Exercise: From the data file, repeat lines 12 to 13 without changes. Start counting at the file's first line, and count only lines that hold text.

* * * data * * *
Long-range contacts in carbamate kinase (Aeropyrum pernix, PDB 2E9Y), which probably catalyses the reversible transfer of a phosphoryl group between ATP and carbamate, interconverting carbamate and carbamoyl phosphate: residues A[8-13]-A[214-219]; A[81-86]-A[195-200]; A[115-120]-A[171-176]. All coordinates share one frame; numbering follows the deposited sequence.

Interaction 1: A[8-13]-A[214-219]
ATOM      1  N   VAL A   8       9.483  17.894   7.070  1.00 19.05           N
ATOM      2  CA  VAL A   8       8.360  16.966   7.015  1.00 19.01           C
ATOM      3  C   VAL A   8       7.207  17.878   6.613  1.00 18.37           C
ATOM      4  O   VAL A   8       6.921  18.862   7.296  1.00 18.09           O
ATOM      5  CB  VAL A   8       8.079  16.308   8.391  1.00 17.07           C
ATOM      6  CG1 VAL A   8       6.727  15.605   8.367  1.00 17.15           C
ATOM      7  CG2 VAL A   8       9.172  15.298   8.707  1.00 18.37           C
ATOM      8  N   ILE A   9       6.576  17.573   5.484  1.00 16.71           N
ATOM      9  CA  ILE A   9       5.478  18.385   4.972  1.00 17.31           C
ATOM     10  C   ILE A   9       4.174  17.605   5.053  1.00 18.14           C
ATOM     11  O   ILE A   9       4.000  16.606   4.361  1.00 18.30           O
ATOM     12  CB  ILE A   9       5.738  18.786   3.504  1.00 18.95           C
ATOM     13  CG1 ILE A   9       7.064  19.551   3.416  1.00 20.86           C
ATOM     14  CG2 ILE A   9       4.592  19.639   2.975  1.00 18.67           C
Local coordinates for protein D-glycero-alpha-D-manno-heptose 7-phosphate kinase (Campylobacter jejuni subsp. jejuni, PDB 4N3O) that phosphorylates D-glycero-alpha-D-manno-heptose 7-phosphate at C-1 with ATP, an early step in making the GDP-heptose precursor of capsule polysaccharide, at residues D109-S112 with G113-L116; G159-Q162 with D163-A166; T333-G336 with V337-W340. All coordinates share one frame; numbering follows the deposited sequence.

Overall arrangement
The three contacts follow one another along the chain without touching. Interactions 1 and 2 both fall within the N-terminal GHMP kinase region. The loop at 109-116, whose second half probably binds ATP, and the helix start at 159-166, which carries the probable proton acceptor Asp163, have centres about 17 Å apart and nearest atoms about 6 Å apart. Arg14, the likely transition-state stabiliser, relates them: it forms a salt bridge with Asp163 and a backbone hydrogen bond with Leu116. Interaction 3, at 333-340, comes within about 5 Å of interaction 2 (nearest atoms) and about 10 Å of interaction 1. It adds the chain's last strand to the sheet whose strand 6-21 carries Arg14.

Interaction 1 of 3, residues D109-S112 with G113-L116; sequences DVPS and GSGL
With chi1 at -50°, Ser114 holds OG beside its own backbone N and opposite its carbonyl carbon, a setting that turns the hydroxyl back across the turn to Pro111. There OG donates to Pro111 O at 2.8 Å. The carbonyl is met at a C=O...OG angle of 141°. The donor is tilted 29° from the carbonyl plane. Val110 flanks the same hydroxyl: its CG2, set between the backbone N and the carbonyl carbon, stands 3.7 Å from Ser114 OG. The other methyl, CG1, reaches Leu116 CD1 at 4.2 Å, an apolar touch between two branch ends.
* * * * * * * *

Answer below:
ATOM     10  C   ILE A   9       4.174  17.605   5.053  1.00 18.14           C
ATOM     11  O   ILE A   9       4.000  16.606   4.361  1.00 18.30           O